Nick and Richard Live Out Their Viking Dreams

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Nicholas Burke (third from the left) leads his army, the Vanguard of Valhalla, at the Tournament of Armies II in August 2012. Richard Wasnock is on the far left. (Photo: Euan Forrester)

Nicholas Burke and Richard Wasnock, aka Scandinavian Vikings Steinarr Aggarson and Magnus Ulfgarsson, are living out their dreams through the Society for Creative Anachronism (SCA) – an international organization consisting of 19 kingdoms, with over 30,000 members studying and recreating Medieval European cultures.

Euan Forrester from Vancouver, Canada, have for the last few years been working on a photography project about the SCA. Euan tells ThorNews that he is trying to show what it is like to be in the SCA and specifically what it is like to do heavy combat, where participants fight using swords and shields while wearing armor.

“I tried to show not only the tournaments and wars and big ceremonies, but also what goes on behind the scenes to make them happen: Making armor and clothing, training at home, and going to fight practice.

This project has been interesting to me for a lot of reasons: First and foremost Nick (Editor’s note: Nicholas Burke) and I have been friends for a long time, and the opportunity to get to know him better and learn about this culture through his eyes was one I couldn’t resist.

But I think the most interesting thing about the group for me is that everywhere you look there’s interesting stuff to dig into. If you ask someone why what the SCA means to them, you’ll get a story about how they’ve been coming for twenty years and they feel like this is their family. If you ask someone about the last fight they were in, they’ll tell you about the strategy they used that they’ve been practicing for the last three months.

If you ask someone about the clothes they’re sewing or the calligraphy they’re writing or the song they’re singing, you’ll hear about its historical significance and the research they’ve put into learning how to do it authentically. I find these conversations to be completely fascinating.”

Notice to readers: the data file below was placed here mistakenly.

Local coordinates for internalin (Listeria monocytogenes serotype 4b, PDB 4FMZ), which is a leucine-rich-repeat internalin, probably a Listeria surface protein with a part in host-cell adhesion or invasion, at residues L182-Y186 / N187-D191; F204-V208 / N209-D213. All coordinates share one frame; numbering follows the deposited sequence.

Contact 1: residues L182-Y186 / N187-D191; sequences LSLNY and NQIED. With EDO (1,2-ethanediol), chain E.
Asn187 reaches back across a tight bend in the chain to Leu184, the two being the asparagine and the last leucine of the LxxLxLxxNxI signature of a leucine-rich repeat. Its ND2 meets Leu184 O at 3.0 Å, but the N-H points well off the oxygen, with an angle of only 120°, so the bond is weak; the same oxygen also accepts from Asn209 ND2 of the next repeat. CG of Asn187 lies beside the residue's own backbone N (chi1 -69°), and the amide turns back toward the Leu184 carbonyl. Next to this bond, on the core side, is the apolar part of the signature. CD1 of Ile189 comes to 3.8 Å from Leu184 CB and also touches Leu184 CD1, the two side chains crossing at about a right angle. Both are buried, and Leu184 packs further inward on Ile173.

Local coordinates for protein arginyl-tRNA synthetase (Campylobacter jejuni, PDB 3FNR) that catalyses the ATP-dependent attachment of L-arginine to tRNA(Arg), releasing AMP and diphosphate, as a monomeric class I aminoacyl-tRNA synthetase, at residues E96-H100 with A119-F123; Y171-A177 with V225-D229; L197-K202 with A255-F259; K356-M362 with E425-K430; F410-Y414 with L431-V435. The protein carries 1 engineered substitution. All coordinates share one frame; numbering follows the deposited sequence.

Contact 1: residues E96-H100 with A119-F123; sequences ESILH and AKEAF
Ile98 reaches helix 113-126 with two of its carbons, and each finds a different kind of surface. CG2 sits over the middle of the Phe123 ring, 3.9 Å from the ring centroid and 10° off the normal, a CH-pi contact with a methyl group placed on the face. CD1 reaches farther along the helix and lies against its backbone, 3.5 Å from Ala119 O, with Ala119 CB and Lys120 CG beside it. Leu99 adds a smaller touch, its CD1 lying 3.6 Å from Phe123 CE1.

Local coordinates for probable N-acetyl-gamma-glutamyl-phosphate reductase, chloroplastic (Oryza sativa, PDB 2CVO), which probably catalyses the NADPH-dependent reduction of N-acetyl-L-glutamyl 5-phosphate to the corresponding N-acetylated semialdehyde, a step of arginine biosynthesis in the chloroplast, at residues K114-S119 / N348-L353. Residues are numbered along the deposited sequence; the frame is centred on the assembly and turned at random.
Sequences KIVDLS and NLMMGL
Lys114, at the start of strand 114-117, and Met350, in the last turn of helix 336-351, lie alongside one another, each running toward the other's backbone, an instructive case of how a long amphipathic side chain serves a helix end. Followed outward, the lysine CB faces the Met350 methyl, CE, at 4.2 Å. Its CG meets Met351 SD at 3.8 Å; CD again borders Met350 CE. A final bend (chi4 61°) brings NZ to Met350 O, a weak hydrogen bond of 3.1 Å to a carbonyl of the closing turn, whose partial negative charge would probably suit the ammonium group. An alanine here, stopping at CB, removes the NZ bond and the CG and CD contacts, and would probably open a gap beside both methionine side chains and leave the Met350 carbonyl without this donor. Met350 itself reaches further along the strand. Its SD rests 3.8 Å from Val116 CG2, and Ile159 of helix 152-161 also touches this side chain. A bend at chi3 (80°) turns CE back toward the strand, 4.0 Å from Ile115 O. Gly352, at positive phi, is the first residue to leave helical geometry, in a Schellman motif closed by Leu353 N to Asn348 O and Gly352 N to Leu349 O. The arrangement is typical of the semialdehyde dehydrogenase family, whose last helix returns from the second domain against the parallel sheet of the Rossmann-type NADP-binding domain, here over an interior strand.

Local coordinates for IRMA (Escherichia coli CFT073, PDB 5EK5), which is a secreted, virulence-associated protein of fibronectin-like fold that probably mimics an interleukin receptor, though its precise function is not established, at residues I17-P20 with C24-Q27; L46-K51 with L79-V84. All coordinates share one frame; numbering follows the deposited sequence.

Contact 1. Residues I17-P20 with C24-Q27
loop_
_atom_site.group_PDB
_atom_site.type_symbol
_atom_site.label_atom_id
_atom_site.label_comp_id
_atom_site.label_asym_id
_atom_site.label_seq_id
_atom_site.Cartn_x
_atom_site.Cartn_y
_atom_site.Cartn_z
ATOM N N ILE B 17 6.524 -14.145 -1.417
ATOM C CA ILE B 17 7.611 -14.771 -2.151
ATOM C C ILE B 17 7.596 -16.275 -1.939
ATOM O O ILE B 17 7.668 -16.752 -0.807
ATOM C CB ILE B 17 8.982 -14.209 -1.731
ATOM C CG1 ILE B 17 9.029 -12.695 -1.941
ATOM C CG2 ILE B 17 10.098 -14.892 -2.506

With the photos and comments blow, Euan gives us a glimpse into Nick’s and Richard’s lives as the Viking personas Steinarr Aggarson and Magnus Ulfgarsson.

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(Photo: Euan Forrester)

Nick (the second fighter from the left, facing the camera), aka Steinarr Aggarson, a 9th-10th century Swedish Viking, at the An Tir September Crown event, the Nix Ranch in Chehalis, Washington, USA, September 2010.

The winner of the An Tir Crown tournament will be the next King or Queen of the Kingdom of An Tir. A reign lasts six months. In this photo, Nick is fighting in the Squires Tournament where squires hope to get noticed to help their promotion to become a knight.

Nick was not yet a squire at the time of this photo, but was asked to participate because he’s a strong fighter.

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(Photo: Euan Forrester)

Nick (center-left, facing the camera) at the An Tir September Crown event, September 2010.

After the tournaments on the first day, participants line up for an audience with the King and Queen, where they will describe the history of their personas.

Nick is wearing a classic Viking square cloak with a cloak pin, rus pants, and his banner is inspired by the Raven banner.


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(Photo: Euan Forrester)